No, I haven’t yet returned to my coverage of Arthur Machen. But I did nominate this story for discussion as a pairing with Alfred Noyes’ “The Lusitania Waits”.
Review: “The Happy Children”, Arthur Machen, 1920.
This story starts out similarly to Machen’s The Terror.
The narrator is a journalist, as Machen was during World War One, who has been sent up to the northeastern part of England to investigate rumors of a German dugout there — which, of course, he doesn’t find.
The first page of the story is taken up with noting how vague the rumors are in regard to its location. Machen discusses assorted rumors and myths of the war: Russian soldiers in England and, of course, the legend he inadvertently created, the Angel of Mons.
Returning from his investigations, he decides to visit the scenic port of Banwick which Machen evocatively describes.
Walking around at night, he is delighted to hear the sounds of children playing, perhaps hundreds, outside. Remarking on this to an innkeeper, he is told that the children run wild and their mothers can’t make them obey and their fathers are at the front.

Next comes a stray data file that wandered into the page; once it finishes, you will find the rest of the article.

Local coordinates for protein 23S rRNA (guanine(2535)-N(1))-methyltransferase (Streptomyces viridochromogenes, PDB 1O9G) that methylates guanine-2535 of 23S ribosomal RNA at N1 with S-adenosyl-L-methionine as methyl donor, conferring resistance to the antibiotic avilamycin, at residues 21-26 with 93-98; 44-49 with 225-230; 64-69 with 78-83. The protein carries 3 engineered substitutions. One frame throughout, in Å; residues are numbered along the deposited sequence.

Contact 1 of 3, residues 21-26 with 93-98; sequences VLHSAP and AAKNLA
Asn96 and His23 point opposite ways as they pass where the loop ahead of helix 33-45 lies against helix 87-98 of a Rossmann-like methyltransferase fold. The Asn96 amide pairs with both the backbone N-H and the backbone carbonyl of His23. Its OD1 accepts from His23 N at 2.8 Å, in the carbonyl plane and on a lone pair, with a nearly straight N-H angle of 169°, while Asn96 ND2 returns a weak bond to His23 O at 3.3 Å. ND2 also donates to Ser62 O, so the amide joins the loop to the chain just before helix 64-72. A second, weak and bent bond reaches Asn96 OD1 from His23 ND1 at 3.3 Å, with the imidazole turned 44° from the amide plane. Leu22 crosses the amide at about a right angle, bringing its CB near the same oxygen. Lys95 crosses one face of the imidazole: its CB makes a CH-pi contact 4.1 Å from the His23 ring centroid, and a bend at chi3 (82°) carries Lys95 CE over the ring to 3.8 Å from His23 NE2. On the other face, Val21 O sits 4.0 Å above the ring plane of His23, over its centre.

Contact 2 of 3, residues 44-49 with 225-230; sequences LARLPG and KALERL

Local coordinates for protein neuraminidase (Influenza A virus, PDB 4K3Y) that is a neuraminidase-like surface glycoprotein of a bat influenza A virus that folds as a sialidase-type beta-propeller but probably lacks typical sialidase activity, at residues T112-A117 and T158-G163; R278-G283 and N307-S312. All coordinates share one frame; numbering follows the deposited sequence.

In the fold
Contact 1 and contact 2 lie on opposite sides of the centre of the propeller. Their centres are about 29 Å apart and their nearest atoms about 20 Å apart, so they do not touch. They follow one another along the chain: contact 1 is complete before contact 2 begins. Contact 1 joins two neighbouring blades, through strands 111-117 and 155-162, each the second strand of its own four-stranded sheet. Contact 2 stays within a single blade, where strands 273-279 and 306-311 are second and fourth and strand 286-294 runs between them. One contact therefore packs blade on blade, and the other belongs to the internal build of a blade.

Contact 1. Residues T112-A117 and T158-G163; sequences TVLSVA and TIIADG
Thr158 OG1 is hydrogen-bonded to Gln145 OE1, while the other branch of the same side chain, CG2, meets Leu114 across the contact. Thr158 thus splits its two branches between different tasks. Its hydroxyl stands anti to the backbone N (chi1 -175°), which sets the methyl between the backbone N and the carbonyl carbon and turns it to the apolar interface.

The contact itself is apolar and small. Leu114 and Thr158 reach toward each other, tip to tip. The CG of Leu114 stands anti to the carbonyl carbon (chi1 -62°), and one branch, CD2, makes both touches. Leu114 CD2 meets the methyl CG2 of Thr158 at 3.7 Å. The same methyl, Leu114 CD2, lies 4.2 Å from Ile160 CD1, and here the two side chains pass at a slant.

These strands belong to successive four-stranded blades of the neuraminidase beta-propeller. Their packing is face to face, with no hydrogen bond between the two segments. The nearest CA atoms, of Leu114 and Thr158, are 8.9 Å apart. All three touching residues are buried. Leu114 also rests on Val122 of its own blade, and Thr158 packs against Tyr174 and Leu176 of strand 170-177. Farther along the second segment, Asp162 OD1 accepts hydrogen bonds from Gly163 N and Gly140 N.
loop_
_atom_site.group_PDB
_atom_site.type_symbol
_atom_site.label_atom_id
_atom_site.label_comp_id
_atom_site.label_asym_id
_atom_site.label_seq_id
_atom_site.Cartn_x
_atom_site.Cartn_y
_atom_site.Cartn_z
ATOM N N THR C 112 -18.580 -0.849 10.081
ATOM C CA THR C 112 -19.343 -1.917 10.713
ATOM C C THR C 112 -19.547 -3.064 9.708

He goes out later on and actually sees the children. They are all dressed in white. Some have wounds reminiscent of stigmata. One is holding a baby. Many have seaweed dripping from their heads, and all are singing. The white robes he takes to be part of a re-enactment of a mystery play.
Then he realizes it’s the Eve of the Holy Innocents. Soon, at midnight Childermass will start. It is celebrated on December 28th and marks Herod’s slaughter of children.
Machen ends the tale with a quote from an old book about how Childermass was celebrated in Banwick’s past:
“I had seen the White Order of the Innocents. I had seen those who came singing from the deep waters that are about the Lusitania. I had seen the innocent martyrs of the fields of Flanders and France rejoicing as they went up to her their Mass in the spiritual place.”
I’m not sure why the “martyrs of the fields of Flanders and France” would be there in a celebration of children. Perhaps, Machen means innocents as a general term for the sacrifice of British soldiers in the war and nothing age specific though many teens from Britain were fighting in the war.
Ninety-four of 129 children aboard were killed in the sinking of the Lusitania. I will note that most of them probably drowned, not a death that would obviously cause the wounds in Machen’s story.
Still, it’s an interesting and atmospheric story that works even if you don’t share Machen’s Christian mysticism.